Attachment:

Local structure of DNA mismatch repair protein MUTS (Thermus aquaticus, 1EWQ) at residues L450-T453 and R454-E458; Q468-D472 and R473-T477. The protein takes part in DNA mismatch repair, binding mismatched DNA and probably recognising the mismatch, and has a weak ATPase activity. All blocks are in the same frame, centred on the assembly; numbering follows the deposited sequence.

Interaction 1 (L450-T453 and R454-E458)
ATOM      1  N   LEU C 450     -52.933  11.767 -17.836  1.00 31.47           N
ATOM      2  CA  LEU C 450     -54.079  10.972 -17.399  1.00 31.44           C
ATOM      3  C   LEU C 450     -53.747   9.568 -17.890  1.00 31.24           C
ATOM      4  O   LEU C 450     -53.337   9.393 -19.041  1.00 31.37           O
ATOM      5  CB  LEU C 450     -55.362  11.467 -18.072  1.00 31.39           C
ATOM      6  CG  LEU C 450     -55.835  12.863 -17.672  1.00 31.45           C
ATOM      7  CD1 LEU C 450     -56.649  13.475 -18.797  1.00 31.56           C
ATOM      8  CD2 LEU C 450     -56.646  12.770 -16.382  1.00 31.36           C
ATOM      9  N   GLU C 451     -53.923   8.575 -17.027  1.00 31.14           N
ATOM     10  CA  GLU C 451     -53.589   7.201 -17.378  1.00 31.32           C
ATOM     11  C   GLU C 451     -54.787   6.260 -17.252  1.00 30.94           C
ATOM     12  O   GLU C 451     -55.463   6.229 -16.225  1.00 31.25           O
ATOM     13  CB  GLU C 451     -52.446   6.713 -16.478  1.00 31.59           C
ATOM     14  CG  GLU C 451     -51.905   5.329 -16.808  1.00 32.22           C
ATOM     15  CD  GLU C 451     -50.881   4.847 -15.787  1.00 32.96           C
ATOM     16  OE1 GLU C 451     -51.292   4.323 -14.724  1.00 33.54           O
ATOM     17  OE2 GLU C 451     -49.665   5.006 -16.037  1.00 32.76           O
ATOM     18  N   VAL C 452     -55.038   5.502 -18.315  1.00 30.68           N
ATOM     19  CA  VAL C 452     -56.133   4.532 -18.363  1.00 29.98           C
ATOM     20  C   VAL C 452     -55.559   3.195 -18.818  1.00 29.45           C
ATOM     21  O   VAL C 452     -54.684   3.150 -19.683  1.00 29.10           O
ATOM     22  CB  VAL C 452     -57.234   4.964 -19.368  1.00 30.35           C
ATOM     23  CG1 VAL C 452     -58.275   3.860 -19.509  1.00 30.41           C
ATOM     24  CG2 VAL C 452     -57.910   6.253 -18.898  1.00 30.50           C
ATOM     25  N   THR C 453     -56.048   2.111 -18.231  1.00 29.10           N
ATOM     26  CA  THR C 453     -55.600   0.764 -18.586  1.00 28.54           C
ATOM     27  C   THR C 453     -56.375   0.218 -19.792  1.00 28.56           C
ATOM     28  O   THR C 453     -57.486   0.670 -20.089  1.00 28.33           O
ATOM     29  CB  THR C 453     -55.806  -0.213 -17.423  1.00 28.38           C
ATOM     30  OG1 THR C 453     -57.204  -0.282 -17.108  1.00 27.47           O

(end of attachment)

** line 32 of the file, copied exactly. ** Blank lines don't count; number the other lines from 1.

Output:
ATOM     30  OG1 THR C 453     -57.204  -0.282 -17.108  1.00 27.47           O